Parallel bars are floor apparatus consisting of two wooden bars slightly over 3.4 metres (11 ft) long and positioned at roughly head height. Parallel bars are used in artistic gymnastics and also for physical therapy and home exercise.[1] Gymnasts may optionally wear grips when performing a routine on the parallel bars, although this is uncommon.

A gymnast performs on the parallel bars
A handstand

Apparatus edit

The apparatus consists of two parallel bars that are held parallel to, and elevated above, the floor by a metal supporting framework. The bars are composed of wood or other material, with an outer coating of wood.[2] The vertical members of the supporting framework are adjustable so the height of the bars above the floor and distance between the bars can be set optimally for each gymnast.[3]

Dimensions edit

  • Bar length: 350 centimetres (11.5 ft) ± 1 centimetre (0.39 in)[3]
  • Bar rounded profile: 5 centimetres (2.0 in) ± 1 millimetre (0.039 in) vertical by 4 centimetres (1.6 in) ± 1 millimetre (0.039 in) horizontal [3]
  • Bar width: 4 centimetres (1.6 in) ± 1 millimetre (0.039 in)[3]
  • Height of bar from floor: 200 centimetres (6.6 ft) ± 1 centimetre (0.39 in)[3]
  • Distance between bars: 42 centimetres (17 in) – 52 centimetres (20 in) (adjustable)[3]

History edit

The parallel bars (in German Barren) were invented by Friedrich Ludwig Jahn in Berlin.[4] In 1819 the first transportable parallel bars were described. In 1856 in Germany Hermann Otto Kluge used tubes to make the parallel bars and the horizontal bar adjustable. He used them in his gym. In Tolstoy's Anna Karenina, published between 1873–1877, their use for exercise is mentioned.

Routines edit

A routine performed on the parallel bars must include various elements that depend on the gymnast's competitive level. A typical performance will involve swinging skills in a support position (on the hands), a hanging position, and an upper arm position (resting on the inner bicep). Also, parallel bar routines often feature a strength or static hold skill such as an L-sit or handstand. Each routine ends with a dismount from either the ends of the bars or the side of the apparatus.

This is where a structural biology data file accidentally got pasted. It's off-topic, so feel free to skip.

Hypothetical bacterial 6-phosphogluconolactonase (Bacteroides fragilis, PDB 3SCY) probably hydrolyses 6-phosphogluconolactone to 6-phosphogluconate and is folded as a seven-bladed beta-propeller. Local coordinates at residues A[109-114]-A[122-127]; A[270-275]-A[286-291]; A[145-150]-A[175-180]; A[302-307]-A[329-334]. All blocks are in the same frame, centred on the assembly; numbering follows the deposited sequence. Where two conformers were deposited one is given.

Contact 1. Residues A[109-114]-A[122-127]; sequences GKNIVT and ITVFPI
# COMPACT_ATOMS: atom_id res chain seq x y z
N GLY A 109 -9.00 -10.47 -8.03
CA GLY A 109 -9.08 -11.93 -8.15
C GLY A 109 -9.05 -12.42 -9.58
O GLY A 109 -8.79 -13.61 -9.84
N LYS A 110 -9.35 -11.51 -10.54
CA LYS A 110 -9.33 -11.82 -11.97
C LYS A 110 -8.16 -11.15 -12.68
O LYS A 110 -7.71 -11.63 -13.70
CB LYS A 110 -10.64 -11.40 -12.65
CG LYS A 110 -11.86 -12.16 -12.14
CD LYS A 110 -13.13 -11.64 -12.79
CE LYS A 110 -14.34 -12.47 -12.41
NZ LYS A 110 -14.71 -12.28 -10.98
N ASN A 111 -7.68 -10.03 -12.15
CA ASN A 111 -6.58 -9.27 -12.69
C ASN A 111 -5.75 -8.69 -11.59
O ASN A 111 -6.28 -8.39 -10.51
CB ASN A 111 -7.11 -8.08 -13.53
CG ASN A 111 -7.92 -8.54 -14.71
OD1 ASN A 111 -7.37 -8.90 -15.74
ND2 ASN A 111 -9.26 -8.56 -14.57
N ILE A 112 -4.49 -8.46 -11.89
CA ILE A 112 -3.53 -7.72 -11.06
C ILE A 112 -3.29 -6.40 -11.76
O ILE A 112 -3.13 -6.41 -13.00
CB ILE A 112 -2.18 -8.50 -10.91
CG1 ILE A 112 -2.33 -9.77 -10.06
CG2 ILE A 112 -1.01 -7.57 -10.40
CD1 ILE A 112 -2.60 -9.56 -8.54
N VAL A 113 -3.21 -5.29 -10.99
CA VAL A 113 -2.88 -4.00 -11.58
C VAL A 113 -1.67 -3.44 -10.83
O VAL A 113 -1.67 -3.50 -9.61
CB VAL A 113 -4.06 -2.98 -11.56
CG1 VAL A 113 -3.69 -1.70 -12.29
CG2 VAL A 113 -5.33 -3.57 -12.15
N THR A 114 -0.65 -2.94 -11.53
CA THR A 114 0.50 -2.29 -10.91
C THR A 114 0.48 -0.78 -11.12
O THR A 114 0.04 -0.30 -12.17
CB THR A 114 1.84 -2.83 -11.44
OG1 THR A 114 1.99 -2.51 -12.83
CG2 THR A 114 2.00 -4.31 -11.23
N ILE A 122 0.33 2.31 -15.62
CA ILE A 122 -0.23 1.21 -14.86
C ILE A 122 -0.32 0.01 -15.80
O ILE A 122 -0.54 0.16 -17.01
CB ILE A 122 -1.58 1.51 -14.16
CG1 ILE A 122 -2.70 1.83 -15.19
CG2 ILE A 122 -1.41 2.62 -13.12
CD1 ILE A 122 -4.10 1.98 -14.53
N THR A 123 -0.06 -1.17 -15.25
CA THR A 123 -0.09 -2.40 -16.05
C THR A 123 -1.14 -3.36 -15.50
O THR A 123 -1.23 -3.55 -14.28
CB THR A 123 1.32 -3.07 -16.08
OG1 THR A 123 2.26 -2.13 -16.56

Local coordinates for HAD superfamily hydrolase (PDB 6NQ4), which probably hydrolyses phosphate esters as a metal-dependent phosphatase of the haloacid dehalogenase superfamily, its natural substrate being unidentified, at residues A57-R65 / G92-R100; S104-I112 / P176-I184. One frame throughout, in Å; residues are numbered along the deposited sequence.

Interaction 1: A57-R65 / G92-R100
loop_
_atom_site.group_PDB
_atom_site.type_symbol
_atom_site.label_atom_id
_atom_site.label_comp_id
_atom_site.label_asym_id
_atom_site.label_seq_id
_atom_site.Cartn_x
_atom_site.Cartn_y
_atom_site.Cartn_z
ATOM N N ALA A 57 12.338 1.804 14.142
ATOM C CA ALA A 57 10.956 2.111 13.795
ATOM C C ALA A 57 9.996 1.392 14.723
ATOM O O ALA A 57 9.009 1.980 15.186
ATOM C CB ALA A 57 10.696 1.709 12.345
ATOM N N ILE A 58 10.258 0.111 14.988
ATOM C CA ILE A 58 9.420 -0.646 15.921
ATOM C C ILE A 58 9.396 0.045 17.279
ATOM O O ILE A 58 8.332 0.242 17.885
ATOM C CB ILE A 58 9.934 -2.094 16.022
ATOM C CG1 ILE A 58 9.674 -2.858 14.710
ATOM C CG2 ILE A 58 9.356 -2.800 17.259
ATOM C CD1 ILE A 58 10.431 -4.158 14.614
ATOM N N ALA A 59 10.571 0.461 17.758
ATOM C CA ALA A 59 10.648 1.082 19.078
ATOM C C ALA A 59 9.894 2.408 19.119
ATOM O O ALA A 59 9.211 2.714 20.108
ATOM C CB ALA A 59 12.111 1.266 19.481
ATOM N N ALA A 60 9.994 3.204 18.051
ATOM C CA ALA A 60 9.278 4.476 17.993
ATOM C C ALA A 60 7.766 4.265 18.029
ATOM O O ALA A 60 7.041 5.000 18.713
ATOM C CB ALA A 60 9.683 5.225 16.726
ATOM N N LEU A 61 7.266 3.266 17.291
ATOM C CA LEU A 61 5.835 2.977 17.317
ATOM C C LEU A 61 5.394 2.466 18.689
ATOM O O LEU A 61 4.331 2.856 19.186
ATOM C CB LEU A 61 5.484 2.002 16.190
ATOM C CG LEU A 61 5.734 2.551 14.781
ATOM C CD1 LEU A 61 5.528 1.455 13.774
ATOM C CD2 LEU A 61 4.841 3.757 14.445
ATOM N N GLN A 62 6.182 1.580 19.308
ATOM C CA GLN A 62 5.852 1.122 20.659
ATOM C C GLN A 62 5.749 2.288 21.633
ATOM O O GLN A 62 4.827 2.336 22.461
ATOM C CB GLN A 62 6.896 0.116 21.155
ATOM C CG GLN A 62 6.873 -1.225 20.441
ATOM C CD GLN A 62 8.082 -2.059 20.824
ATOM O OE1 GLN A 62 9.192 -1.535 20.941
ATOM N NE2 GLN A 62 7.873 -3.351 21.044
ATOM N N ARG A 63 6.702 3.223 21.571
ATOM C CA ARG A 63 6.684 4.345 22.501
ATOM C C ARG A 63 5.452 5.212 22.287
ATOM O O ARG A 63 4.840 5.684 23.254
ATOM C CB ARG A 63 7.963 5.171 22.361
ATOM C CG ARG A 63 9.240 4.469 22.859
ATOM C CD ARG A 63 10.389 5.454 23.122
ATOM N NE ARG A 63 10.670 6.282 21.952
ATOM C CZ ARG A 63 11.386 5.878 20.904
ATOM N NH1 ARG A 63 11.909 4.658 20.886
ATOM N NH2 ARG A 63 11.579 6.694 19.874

International level routines edit

A parallel bar routine should contain at least one element from all element groups:[5]

  • I. Elements in support or through support
  • II. Elements starting in upper arm position
  • III. Long swings in hang, on 1 or 2 bars and Underswings
  • IV. Dismounts

Scoring and rules edit

Deductions are taken for lack of form and precision of elements performed. There are specific deductions for adjusting hand position in handstand and not controlling swing elements;[6] swing type elements should momentarily show handstand.[5]

See also edit

External links edit

References edit

  1. ^ Potts, Jennifer (March 21, 2011). "Parallel Bar Exercises For Physical Therapy". Mademan.
  2. ^ "Apparatus Norms" (PDF). FIG. p. II/27. Archived from the original (PDF) on 2012-09-07. Retrieved 2009-10-20.
  3. ^ a b c d e f "Apparatus Norms" (PDF). FIG. p. II/28. Archived from the original (PDF) on 2012-09-07. Retrieved 2009-10-20.
  4. ^ History of bars
  5. ^ a b "MAG Code of Points 2009-2012". FIG. p. 100. Archived from the original (PDF) on 2009-10-01. Retrieved 2009-10-20.
  6. ^ "MAG Code of Points 2009-2012". FIG. p. 101. Archived from the original (PDF) on 2009-10-01. Retrieved 2009-10-20.